|This account written in 1905 shows a very different Alberdi to today. The early history of the Allen Gardiner Memorial Homes tells the story of the first years of an instutution that cared for children without parents until its close in 1975.|
THE ALBERDI HOMES AND SCHOOLS, ROSARIO, ARGENTINA
Alberdi is a suburb of Rosario, on the bank of the River Paraná, about six miles higher up than Rosario City, with which it is in communication by tram and by rail. Houses of the better class are being built here, and the Boating Club and Golf Links are in the neighbourhood. An improved service of electric trains has long been talked of; whenever it is established, Alberdi will rapidly grow in favour and importance as a residential suburb, and property there will greatly increase in value. The "Barranca", or river bank, hereabouts is steep and high, and is covered with creepers and flowering shrubs that make it a blaze of colour. Here and there on the slope of the bank are to be seen small huts or "ranchos", made of branches or bamboo stems, plastered with mud and roofed with rushes. These are inhabited by Indians and half-castes, who hunt and fish about the many islands in the river. According to the height of the river, there is mud flat or flowing water below the bank; and in the distance are to be seen the buildings of the city of Rosario.
It is estimated that no less than £500,000,000 of British capital are invested in South America. This huge investment has drawn after it multitudes of our own countrymen, of every class of life and degree of education; not principals only, but subordinates of all grades, and operatives of every craft. The children of some of the latter are frequently left destitute orphans, friendless waifs and strays; and it was primarily for these, the offspring of English-speaking parents, that the Homes and Schools at Alberdi were established.
In the year 1896, the Rev. W. H. T. Blair and his sister, the late Mrs. E. Dobbs (at that time unmarried), moved with pity for some distressing cases that were forced upon their notice, resolved to make an effort to improve the state and prospects of English-speaking children, and their first step was to open a Free Day School in Alberdi. Then certain children, otherwise quite unprovided for, were taken into their private houses, and this was the beginning of the "Homes" now established at Alberdi, the aim of which is to give the children a happy, pure, Christian home life and training, at the same time that they are receiving their education.
Mr. Blair and his late sister were joined by Miss M. R. Searle, the Lady Superintendent of the Homes; and these three, who are the Founders of the Alberdi work, devoted themselves and their private means to the cause which lay near their hearts. They were acting, however, as the Society's agents, and all that they did was in the Society's name. The work thus started on a small scale speedily began to grow, and it was soon found impossible to limit it strictly to English-speaking children cases were met with among the Spanish-speaking population whom the Managers could not find it in their hearts to refuse, and the original scheme was accordingly enlarged.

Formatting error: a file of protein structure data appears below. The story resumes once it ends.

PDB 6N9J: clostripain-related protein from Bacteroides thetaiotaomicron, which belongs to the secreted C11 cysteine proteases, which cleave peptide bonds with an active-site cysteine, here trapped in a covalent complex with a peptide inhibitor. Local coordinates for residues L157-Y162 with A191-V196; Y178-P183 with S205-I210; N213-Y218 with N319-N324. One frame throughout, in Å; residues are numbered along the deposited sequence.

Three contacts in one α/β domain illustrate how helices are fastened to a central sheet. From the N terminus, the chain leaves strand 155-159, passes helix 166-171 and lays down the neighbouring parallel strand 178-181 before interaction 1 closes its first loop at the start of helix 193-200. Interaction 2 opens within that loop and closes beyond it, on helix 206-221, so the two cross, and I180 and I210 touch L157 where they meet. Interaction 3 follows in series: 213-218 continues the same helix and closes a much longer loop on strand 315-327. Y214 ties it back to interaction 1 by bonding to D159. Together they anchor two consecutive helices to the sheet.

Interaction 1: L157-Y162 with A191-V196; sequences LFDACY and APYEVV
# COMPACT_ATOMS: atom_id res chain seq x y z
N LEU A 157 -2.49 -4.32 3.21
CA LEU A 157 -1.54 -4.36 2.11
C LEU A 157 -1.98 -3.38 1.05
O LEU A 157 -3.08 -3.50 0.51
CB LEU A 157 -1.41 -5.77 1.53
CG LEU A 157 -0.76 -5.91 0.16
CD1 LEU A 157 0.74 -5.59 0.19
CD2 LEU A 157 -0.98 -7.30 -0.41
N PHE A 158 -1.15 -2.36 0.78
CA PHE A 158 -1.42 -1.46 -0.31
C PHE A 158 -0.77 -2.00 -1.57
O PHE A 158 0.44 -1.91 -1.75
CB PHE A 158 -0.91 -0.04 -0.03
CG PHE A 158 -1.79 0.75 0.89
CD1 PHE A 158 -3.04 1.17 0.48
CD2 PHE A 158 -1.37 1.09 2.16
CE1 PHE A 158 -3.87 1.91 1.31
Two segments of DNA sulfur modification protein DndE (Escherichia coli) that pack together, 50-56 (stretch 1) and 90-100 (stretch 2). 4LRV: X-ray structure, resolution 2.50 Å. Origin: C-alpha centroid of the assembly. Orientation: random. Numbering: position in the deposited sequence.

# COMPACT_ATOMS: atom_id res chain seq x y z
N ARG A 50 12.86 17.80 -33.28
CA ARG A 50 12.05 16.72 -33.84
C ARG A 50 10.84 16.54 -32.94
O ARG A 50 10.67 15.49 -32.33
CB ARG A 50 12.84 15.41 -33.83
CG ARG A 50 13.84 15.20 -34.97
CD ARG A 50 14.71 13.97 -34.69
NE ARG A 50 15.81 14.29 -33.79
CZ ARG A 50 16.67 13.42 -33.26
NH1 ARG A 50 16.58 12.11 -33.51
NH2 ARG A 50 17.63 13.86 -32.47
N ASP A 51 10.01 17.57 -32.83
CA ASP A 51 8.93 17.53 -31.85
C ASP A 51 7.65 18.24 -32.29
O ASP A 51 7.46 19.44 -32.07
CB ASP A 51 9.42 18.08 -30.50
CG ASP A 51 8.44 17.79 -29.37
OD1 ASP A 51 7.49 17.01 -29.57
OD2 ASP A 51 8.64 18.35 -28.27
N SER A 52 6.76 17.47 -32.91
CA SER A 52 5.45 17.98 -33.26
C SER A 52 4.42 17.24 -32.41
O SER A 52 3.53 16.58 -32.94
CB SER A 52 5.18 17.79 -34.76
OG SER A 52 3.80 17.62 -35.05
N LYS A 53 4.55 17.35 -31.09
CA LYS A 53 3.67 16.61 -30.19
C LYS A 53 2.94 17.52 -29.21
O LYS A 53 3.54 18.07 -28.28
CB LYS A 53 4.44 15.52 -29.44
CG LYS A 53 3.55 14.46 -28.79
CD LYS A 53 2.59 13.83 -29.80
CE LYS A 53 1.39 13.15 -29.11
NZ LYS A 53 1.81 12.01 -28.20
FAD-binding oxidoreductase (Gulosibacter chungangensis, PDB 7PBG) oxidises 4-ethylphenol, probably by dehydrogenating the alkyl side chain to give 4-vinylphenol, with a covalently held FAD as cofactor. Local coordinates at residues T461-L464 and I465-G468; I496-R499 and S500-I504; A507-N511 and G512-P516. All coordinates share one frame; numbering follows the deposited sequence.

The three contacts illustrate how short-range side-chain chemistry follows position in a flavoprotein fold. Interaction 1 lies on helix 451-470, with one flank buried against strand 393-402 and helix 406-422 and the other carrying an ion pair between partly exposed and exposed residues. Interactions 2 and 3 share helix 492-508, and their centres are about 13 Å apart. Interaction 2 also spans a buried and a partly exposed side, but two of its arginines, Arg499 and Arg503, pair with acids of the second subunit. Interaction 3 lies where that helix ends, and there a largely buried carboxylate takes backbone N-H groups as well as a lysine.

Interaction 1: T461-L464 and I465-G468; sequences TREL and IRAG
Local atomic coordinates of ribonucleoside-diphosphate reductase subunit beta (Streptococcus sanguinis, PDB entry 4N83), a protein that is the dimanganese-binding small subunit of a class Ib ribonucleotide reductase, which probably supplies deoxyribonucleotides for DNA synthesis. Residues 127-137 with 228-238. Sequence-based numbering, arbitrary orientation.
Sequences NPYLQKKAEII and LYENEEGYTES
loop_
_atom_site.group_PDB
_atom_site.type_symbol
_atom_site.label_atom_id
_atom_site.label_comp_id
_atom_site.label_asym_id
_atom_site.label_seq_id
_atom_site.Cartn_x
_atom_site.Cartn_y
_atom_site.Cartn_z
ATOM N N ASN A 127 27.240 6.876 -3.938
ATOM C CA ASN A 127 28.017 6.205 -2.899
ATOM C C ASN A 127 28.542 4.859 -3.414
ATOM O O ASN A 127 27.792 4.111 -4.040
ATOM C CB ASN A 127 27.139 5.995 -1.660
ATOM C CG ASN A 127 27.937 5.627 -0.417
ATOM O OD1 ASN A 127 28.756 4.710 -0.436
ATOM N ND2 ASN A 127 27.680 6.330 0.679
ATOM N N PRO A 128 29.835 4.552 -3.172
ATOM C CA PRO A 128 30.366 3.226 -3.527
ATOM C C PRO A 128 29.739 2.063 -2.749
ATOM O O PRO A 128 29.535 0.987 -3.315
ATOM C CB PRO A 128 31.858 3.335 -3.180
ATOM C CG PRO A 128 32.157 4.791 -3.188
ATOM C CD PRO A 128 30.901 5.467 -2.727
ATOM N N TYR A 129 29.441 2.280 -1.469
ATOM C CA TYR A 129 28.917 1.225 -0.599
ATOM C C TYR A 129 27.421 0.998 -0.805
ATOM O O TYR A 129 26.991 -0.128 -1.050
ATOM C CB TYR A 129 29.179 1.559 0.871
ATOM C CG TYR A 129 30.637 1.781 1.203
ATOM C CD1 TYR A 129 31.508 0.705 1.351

Application was made to the Committee of the Society for a grant towards the purchase of a plot of land at Alberdi, with a building upon it, which was then in the market. The Committee made the grant, and became possessed of the land and the building. From time to time the adjoining plots have been purchased, and now the Society owns the whole of a considerable square of land, amply sufficient for possible future needs, and so situated as to increase in value as the suburb of Alberdi is developed.
On this land stands a pretty little building, embowered among the trees, which has been named the Allen Gardiner Memorial Hall, and bears on its front the device of an open Bible and an anchor. A few alterations in the interior have rendered the building quite suitable for church services; and on week-days the High School is carried on in the same premises. The space behind the building forms a good playground, and most of the remainder of the plot is at present occupied by an orchard of peach trees. This piece of land, with the Allen Gardiner Memorial Hall upon it, is situated a few hundred yards back from the main road, near the Alberdi Market Building.
The branches of the Society's work at Alberdi are the following:–
In speaking of "The Allen Gardiner Institution, Alberdi", it must be understood that all these operations together are included under the one title, and are all carried on by the Society. Fronting the main road are the three houses containing the Children's Homes. Further back, and rather more in the Rosario direction, is the plot of land on which stands the Allen Gardiner Memorial Hall. The Homes, which are only rented houses, not well adapted for their purpose, are quite full, and better accommodation is urgently needed. A Building Fund has been begun for this purpose.
Around these Homes and Schools has grown up an evangelistic work amid the Spanish-speaking population of the neighbourhood. Spanish Services, Day and Sunday Schools, Mothers' Meetings, Bible Classes, etc., are some of the evangelistic agencies at work, in and around Alberdi.
Text and photographs from Robert Young, F.R.S.G.S., From Cape Horn to Panama: A narrative of missionary enterprise among the neglected races of South America, by the South American Missionary Society, South American Missionary Society, 1905, pages 107-113.
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